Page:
Eddie sells his song to a Broadway producer and also lands a job dancing in the musical. He sends for his dance partner-fiancée Molly who brings her younger sister Pat. Upon seeing Molly ... See full summary »
Tony, the son of Italian immigrants, works in a smoky steel mill in Gary, Indiana. He wins a company scholarship which will enable him to attend Yale college. Over the four years of his ... See full summary »
A clever fortune-hunter with a penchant for murder does in his elderly, supposedly rich, wife and manages to get away with it. After an investigation results in a decision of 'accidental ... See full summary »
Right before the dancing Tobius' ought to film a new production, his wife tells Freddy Tobius that she's pregnant. So the producer desperately has to seek a replacement and starts a ... See full summary »
S. Sylvan Simon
Artie Shaw and His Orchestra
Peggy is 21 and bored. She has just been awarded a certificate for starting work on time for 1000 days. She decides that she needs a change so she leaves a note, which is taken to be ... See full summary »
Theo has had many boyfriends who wanted to marry her. Since her mother, Mrs. Selworth, has been married many times, Theo is unsure of commitment. Without much thought, she finally accepts ... See full summary »
Mary Turner goes up for three years on a crime she didn't commit. Once out she and former prison mates plan a scam in which old men can be sued for breach of promise - the "heart balm" ... See full summary »
A drunken college student invites a dance hostess to the big college dance and then forgets he asked her. When she shows up at school, he tries to get rid of her, but she won't leave. ... See full summary »
Two young office workers working at the same large firm secretly marry and defy their employer's policy against coworker fraternization. When the marriage is discovered, Margy (Turner) is ... See full summary »
Aspiring actress Louise Muban attends the prestigious Paris School of Drama during the day and works at a dreary factory assembling gas meters at night. She daydreams and "acts" her way ... See full summary »
Robert B. Sinclair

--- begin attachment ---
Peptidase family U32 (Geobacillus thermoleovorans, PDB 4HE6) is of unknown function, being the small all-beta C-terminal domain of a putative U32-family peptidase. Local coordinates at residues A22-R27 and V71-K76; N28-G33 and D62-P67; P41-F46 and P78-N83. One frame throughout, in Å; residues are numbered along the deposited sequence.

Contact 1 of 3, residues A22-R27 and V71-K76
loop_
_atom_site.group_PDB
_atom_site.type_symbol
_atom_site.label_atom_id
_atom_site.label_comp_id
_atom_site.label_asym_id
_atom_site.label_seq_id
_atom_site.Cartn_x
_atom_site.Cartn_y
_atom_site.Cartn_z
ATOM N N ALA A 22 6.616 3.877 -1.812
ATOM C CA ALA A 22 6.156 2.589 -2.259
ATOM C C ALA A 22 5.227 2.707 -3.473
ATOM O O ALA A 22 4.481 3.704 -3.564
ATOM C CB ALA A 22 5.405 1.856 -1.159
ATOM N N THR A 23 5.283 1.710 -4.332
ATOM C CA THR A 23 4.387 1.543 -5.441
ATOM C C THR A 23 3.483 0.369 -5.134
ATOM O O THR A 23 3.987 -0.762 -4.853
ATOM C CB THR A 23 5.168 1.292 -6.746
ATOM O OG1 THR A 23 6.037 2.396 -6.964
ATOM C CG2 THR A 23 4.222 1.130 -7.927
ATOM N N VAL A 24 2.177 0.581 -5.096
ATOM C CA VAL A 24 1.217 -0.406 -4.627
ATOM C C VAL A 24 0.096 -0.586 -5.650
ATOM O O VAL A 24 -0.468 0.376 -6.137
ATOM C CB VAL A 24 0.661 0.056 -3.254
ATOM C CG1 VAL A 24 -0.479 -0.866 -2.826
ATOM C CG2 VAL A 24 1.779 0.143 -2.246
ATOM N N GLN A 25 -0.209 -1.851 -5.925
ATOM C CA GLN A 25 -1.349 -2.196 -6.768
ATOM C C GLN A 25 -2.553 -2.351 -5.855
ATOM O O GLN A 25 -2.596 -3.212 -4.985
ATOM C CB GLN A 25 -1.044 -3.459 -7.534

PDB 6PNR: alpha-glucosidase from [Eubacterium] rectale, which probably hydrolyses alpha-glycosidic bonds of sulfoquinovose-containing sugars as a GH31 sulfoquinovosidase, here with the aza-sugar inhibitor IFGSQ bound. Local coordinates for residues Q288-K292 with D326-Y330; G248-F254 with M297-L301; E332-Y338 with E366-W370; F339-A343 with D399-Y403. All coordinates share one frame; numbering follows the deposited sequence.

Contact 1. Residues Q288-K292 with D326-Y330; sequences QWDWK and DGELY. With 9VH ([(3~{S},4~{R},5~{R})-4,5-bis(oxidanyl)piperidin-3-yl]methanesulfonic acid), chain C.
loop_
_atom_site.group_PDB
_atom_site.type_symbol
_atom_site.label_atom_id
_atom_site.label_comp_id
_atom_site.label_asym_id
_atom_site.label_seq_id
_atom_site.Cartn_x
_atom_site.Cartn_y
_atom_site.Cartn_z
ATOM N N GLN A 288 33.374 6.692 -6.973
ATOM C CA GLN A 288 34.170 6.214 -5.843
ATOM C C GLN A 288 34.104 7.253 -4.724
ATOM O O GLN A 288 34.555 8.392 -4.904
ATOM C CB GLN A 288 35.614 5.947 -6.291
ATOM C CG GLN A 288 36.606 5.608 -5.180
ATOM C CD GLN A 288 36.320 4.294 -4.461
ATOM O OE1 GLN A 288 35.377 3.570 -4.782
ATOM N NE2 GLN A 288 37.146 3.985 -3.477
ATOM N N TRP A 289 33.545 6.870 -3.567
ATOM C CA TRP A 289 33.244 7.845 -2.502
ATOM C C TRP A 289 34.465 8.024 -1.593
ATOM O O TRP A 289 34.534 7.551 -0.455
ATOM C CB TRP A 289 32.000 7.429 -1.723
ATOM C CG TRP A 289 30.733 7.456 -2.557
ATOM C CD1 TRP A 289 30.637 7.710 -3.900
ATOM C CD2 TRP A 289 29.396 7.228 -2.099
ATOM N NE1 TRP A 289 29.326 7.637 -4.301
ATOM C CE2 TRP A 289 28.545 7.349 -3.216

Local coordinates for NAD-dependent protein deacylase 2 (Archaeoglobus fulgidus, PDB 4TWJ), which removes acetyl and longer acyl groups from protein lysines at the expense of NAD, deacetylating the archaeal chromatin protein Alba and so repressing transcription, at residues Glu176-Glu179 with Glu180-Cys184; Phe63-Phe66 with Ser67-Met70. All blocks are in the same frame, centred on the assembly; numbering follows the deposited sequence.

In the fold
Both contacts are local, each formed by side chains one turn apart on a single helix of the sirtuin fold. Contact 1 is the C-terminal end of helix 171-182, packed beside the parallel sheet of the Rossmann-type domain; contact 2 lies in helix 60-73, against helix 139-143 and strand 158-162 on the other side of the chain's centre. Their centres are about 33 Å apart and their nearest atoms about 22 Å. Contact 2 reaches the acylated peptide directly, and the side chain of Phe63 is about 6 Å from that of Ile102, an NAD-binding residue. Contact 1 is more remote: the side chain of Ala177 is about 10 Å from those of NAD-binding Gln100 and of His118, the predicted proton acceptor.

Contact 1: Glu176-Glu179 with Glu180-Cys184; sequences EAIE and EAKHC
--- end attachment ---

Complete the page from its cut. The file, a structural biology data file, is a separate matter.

Eddie sells his song to a Broadway producer and also lands a job dancing in the musical. He sends for his dance partner-fiancée Molly who brings her younger sister Pat. Upon seeing Molly and Pat dance, the producer picks Pat for the show and gives Molly a job selling cigarettes. A wealthy friend of the Producer named Chad, also has is eye on Pat. Pat is teamed with Eddie in the specialty number as Kerns and Mahoney. Pat and Eddie soon realize that they are in love and must tell Molly. Pat balks at hurting Molly and goes out with Chad who already has five ex-wives. Written by
Tony Fontana <firstname.lastname@example.org>
The revelation here is Lana Turner's dancing ability. Though she was known privately to be an excellent nightclub and ballroom dancer, Miss Turner rarely got the opportunity to demonstrate this ability on film.
So, viewers take notice! Here, MGM were clearly still trying to determine in what direction they would develop the still young starlet, and were, therefore, consigning her to everything from Andy Hardy to Doctor Kildaire.
In "Two Girls on Broadway," however, she is given an excellent opportunity to display her native rhythm and ability to shift tempo in the lavish production number, "My Wonderful One, Let's Dance." This number, is conceived and filmed, as a sort of hybrid between a Busby Berkely style extravaganza and the sort of routines Hermes Pan was designing for Astaire and Rogers at RKO.
Thus, the number opens with George Murphy and Miss Turner depicted as bar patrons (with full chorus) before a curtain of black lame wherein Mr. Murphy croons the number to Miss Turner. Then the camera, (on a boom) pulls backward in a remarkable crane shot to reveal an enormous stage, and a rotating set equipped with steps, columns, enclosures and sliding walls.
From this point on, Murphy and Turner execute a fast stepping variety of moods and attitudes, including lifts, spins, soft shoe, and ending with an electrifying series of conjoined pirouettes that concludes with Murphy both lifting and rotating Turner with thrilling speed to a racing orchestra.
All told a dizzying feat that proves Miss Turner was fully capable of more than holding her own as a dancer, though I daresay most of her admirers would balk at relinquishing her from her throne as the queen of melodrama.
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